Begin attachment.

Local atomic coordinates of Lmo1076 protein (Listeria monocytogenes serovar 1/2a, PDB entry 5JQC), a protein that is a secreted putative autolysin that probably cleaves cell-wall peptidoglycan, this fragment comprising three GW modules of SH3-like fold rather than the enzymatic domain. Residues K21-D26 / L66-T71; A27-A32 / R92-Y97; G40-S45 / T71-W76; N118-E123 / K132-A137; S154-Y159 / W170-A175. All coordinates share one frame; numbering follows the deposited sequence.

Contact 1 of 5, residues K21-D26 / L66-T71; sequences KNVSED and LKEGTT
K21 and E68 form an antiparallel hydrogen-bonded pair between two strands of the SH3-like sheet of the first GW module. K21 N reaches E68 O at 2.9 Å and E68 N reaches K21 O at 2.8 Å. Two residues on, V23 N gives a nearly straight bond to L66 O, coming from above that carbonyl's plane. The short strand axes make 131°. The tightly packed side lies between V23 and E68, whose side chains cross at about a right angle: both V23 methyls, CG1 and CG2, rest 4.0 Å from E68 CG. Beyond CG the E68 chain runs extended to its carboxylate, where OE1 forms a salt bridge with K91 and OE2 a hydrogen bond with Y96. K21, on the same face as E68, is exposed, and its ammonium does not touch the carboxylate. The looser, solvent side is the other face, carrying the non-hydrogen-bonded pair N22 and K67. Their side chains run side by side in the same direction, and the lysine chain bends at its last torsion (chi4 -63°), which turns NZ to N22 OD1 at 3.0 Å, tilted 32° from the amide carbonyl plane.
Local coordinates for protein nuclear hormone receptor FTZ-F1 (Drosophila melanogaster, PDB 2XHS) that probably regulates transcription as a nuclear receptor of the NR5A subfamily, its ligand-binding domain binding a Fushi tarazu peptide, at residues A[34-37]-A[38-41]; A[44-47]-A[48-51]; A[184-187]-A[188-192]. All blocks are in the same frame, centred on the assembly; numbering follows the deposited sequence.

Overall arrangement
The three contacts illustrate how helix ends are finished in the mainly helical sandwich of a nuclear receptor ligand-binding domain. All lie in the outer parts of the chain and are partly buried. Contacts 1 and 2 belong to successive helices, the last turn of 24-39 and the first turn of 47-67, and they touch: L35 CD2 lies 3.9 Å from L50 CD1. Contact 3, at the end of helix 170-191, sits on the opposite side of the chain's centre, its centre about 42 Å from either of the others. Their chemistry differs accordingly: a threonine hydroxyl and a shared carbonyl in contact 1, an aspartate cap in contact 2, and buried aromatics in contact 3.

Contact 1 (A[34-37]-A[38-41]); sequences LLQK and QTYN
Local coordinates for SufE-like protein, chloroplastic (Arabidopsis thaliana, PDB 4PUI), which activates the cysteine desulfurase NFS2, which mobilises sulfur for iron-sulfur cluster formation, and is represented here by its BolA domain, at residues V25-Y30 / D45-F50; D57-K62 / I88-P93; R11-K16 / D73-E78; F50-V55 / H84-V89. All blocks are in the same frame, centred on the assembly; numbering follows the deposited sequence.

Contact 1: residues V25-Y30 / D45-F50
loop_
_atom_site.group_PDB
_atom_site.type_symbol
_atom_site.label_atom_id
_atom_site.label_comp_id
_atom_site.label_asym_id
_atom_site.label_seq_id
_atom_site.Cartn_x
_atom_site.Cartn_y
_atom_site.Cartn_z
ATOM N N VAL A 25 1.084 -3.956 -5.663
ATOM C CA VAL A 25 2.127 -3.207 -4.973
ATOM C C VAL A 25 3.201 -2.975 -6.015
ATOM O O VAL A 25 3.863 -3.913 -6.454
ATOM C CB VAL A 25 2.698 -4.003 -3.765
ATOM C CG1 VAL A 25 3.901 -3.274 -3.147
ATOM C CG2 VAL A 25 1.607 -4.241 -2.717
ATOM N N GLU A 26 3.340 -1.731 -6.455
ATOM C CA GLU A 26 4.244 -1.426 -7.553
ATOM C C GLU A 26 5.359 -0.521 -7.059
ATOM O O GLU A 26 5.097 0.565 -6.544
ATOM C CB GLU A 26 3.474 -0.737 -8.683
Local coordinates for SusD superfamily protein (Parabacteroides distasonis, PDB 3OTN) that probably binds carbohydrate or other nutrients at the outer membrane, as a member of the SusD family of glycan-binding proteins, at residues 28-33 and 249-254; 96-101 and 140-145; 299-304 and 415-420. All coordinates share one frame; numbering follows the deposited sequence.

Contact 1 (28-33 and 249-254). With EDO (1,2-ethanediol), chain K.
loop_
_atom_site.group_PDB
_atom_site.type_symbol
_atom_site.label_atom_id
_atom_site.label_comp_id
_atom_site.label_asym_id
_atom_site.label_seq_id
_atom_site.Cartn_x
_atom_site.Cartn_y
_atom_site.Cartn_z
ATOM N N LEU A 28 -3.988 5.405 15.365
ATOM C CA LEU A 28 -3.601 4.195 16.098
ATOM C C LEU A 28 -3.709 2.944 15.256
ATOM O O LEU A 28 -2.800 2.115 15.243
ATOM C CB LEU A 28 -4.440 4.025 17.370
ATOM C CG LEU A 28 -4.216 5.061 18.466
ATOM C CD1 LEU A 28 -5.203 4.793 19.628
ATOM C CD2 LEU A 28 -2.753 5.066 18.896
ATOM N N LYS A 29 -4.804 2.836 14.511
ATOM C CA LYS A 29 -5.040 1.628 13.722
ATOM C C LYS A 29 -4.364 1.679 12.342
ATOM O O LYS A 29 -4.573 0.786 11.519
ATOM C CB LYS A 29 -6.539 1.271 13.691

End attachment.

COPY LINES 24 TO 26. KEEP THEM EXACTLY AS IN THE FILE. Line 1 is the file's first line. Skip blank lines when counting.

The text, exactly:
ATOM C CB VAL A 25 2.698 -4.003 -3.765
ATOM C CG1 VAL A 25 3.901 -3.274 -3.147
ATOM C CG2 VAL A 25 1.607 -4.241 -2.717